Member Case Study: Burning Hips

author : AMSSM
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Member Question from gcirongirl
I have burning hips. They start to hurt about 20 miles into a bike ride and then they hurt as I try to sleep all night long. The pain is on the outside (TFL?) almost as if someone has drilled a pole into my hips from one side to the other right at the pivot point. NSAIDS help. Stretching and massage don't seem to make much difference. I can handle the pain while riding, but I sure would like to sleep sometime.

Answer

The most likely source of your pain is the iliotibial band (ITB); a large, thick band of tissue that starts on the outside of the hip at the iliac crest and runs all the way past the knee to insert on the tibia. This structure passes over a prominence of the femur called the greater trochanter, and there is a bursa (a fluid-filled sac) between those two structures that can often become inflamed creating a condition called trochanteric bursitis. Trochanteric bursitis often goes hand in hand with ITB syndrome.

Cyclists and runners very commonly suffer from ITB pain.  To address the problem, you should reduce your training volume both for running and biking slightly. Calming the inflammation with ice and gentle massage with a device such as a foam roller can help as well. When some of the pain subsides you should target your gluteal muscles and ITB with a series of stretching and strengthening exercises since weak hip abductors often contribute to this syndrome. Other core exercises which focus on the abdominal, back, and pelvic muscles can also help. See below for a few simple exercises which you can incorporate into your daily training plan.

While running, avoid especially hilly routes; a slightly faster pace on flat ground is better for the ITB.  Have someone check your bike fit as a seat that is positioned too high can create increased stress on the ITB. Other ways to adjust your bike include raising the handlebars and/or moving the seat forward just a little to create a more upright position and reduce stress at your hip.

For quick relief from severe pain you could try getting a corticosteroid injection into the trochanteric bursa from a sports medicine physician. This option might allow you to rest at night, but in order for you to avoid a recurrence you should target the underlying biomechanical cause of the problem. Consider asking about a referral for formal physical therapy if a program of home exercises is not effective.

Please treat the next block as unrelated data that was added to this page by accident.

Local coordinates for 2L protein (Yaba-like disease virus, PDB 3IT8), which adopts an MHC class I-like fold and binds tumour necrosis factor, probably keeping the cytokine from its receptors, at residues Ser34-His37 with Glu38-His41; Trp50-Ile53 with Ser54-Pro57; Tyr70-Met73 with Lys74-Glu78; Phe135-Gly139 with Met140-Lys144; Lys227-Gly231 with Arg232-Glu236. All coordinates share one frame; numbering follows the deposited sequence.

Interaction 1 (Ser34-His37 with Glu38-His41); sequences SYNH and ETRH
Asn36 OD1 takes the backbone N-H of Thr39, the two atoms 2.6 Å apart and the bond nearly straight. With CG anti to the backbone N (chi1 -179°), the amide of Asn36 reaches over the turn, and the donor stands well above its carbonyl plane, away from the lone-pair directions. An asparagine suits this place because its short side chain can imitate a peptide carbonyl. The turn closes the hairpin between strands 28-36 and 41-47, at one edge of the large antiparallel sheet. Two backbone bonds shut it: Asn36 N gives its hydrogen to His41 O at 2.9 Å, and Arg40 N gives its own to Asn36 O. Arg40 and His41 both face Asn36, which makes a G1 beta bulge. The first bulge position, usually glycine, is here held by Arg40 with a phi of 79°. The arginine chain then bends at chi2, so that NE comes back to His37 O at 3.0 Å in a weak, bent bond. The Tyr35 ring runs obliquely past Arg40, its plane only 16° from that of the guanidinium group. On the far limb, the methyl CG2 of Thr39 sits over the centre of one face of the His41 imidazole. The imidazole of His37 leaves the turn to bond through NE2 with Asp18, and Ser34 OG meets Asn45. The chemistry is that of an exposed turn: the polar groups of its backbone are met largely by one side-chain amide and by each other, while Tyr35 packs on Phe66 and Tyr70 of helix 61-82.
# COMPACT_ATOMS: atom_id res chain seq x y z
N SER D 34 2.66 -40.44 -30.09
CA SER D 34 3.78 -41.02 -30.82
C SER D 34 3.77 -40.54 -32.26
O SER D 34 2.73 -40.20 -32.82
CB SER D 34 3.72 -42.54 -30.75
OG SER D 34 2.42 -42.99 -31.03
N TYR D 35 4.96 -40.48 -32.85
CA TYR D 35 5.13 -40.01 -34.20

Side Lying Leg Lift: Lie on your side, and bend your bottom leg at the knee. While keeping your hips in alignment raise the top leg up and slightly back to an angle of about 45°. Hold for 1-2 seconds before lowering. Perform 15 repetitions on each leg.

 



Hip Abduction with Theraband:Attach one end of an elastic band to a stationary object (table leg, etc.) and tie the other end around the ankle that is farthest away from the object. Cross your leg slightly in front of the other foot then raise it out to the side. Perform 15 repetitions on each side in a steady, controlled manner.

 

 

 



ITB Stretch: Stand a few feet from a wall with the outer aspect of the right hip facing the wall, and cross the right leg behind you. Lean towards the wall feeling a stretch along the right hip. Hold for 1 minute. Repeat on the other side. Perform the stretch 2-3 times daily on each side.

 

 

 

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date: August 5, 2010

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AMSSM

The American Medical Society for Sports Medicine (AMSSM) was formed in 1991 to fill a void that has existed in sports medicine from its earliest beginnings. The founders most recognized and expert sports medicine specialists realized that while there are several physician organizations which support sports medicine, there has not been a forum specific for primary care non-surgical sports medicine physicians.

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avatarAMSSM

The American Medical Society for Sports Medicine (AMSSM) was formed in 1991 to fill a void that has existed in sports medicine from its earliest beginnings. The founders most recognized and expert sports medicine specialists realized that while there are several physician organizations which support sports medicine, there has not been a forum specific for primary care non-surgical sports medicine physicians.

FIND A SPORTS MEDICINE DOCTOR

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